Mr. Peabody & Sherman
This adaptation of Jay Ward's 1960s cartoon is sweet and bombastic, clever and weirdly reactionary.
Distinctions of class and intelligence are the great overlooked elements in our society. Because the United States is allegedly classless, we use other markers to tell people apart, such as race, jobs or income.
Many people even define themselves by the sports team they identify with, letting its accomplishments stand for their own. Yet two people of different races but similar educations may be more comfortable together than two people of the same race but different backgrounds.
Class is the great unspoken basis of the friendships in "Kicking and Screaming." This is a movie about a group of smart, articulate college students who have just graduated, and are hanging around the campus before the icy blast of real life begins. They have few plans or prospects, but they trust they're clever enough to land on their feet.
I enjoyed the movie, perhaps because I could identify with the characters: I like people who talk interestingly, who have read books, who appreciate verbal wit, who look dubiously at establishment assumptions. I like people who know what is meant by "the establishment," because to know it is to suspect it. I liked it that one of the film's characters writes a short story and another character describes him as "the bastard child of Raymond Chandler," and everyone knew what that meant.
On the same day that "Kicking and Screaming" opened, another movie also swam into view: "The Doom Generation." Both films are about friends, about the same age, who are uncertainly entering adulthood. One of the characters in "Doom Generation" is described as having "the intelligence of a stool sample." Of another: "He's got a little brain damage - but he's OK." One of the pastimes of the people in the movie is sticking their fingers into various bodily orifices and offering a sniff to their friends. I despised the movie.
Was my different reaction to the two films based on class? Was I praising the film about the people I would rather spend time with? Certainly. The movies are said to be a great influence on audiences, but in most cases that doesn't happen because audiences choose movies that agree with what they already think. If your idea of a great time is sitting on the floor of a used bookstore, you are likely to enjoy "Kicking and Screaming." If you would rather go to the mall and get your eyelid pierced, then "The Doom Generation" is for you. (If you'd like to do both, go directly to Go and collect $200.) What struck me about "Kicking and Screaming" is that it captures so accurately the fact, dimly sensed by undergraduates even at the time, that the college years are the happiest in their lives.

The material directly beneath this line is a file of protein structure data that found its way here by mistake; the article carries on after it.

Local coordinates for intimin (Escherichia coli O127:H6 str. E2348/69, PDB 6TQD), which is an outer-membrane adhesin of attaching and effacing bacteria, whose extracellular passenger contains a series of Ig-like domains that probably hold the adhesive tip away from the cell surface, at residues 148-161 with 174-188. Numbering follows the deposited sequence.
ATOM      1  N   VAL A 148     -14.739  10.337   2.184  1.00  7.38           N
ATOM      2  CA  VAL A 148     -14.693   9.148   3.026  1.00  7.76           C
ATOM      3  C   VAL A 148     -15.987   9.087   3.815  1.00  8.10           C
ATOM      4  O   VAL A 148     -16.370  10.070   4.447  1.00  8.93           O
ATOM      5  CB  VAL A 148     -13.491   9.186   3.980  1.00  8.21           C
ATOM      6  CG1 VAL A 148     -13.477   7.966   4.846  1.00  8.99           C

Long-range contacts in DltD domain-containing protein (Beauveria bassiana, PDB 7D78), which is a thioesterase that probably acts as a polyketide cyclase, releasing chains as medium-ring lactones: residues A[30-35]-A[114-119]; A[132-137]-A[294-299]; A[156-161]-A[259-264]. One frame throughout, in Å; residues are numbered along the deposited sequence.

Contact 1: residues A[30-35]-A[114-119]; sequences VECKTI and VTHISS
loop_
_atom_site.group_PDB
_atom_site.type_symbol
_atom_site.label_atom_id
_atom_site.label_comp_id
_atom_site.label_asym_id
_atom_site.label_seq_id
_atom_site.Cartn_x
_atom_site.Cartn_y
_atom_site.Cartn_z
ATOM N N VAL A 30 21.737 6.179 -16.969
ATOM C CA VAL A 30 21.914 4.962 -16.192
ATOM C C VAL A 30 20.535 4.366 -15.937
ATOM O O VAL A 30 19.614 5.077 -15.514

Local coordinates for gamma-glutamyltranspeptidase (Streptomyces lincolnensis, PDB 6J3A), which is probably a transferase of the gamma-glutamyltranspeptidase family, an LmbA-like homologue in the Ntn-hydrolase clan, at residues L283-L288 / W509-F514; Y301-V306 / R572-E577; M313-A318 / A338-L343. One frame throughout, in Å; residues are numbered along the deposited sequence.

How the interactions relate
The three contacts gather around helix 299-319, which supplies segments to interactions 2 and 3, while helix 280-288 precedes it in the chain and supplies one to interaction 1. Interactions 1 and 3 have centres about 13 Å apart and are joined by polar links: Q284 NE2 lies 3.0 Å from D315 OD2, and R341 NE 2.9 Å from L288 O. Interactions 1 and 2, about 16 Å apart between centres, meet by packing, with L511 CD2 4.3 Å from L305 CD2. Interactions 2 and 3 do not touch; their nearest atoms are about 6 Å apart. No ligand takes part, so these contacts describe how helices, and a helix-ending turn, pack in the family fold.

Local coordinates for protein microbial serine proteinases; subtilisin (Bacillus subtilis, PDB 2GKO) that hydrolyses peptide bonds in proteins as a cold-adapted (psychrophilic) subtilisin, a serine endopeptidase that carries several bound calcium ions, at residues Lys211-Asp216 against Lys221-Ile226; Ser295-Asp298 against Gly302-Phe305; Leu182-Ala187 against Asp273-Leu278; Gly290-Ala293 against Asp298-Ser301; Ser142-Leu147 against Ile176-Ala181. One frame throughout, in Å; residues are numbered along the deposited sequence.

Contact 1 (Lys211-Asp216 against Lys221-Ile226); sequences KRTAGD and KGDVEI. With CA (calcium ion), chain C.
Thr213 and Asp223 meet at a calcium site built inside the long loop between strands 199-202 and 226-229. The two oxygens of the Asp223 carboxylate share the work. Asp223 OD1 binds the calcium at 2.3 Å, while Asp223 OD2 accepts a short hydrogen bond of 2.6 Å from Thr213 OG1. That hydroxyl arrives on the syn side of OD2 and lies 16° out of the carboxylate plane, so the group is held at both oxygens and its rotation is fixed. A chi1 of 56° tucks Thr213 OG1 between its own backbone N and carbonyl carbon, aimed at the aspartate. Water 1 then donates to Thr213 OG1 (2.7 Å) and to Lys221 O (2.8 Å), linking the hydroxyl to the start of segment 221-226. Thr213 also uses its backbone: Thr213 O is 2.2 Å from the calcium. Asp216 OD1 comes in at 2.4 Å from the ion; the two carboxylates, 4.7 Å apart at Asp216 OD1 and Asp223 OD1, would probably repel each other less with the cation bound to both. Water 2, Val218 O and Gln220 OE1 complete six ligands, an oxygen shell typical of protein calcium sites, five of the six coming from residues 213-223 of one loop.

One spends four years talking about ideas, concepts, art, theory, history, ideology and sex. Then one goes into the world and works like a dog until retirement.
In "Kicking and Screaming," one of the students, played by Eric Stoltz, has been hanging around the campus for 10 years, reluctant to leave. He's "working on his dissertation" and has a job as a bartender. Other students define themselves by the bars they drink in ("Going back to our old undergraduate bar," one says, "would be like going on "Hollywood Squares"). One student, named Jane (Olivia d'Abo) actually does have plans: She has accepted a fellowship in Prague. Her boyfriend Grover (Josh Hamilton) wonders, "So how will that work if you're living with me in Brooklyn?" "It'll be the same," she says, "except I'll be in Prague." Now that Generation X is pushing 30, maybe this is Generation Y. They're obsessed with pop culture (one character hesitates before leaving a room to watch the rest of a TV commercial - "Wait, I wanna see if they get this stain out"). Childhood is not a distant memory. Jane wears braces, and takes out her retainer when she talks, revealing an appealing overbite (after this movie and even the sad "The Big Green," Olivia d'Abo is growing on me). Grover's father, well-played by the sad-eyed Elliott Gould, attempts to communicate his needs and dreams to his son, only to hear, "Dad, I'm really not ready to accept you as a human being yet; thinking of you with Mother is disgusting enough, but you with another woman . . ." "Kicking and Screaming" doesn't have much of a plot, but of course it wouldn't; this is a movie about characters waiting for their plots to begin. What it does have is a good eye and a terrific ear; the dialogue by writer-director Noah Baumbach is not simply accurate, which would be a bore, but a distillation of reality - elevating aimless brainy small-talk into a statement. If more people in our world were like these characters and fewer were like those in "The Doom Generation". . . ah, but now I'm beginning to sound like the ancient undergrad, still working on his dissertation.
Scott Jordan Harris argues that disabled characters should not be played by able-bodied actors.
The Unloved, Scout Tafoya's video essay series about critically reviled films that deserve more respect, continues wi...
Chaz writes to Roger about attending the Oscars without him.
A half-hour documentary about David Milch's Western drama "Deadwood," which premiered ten years ago this week on HBO....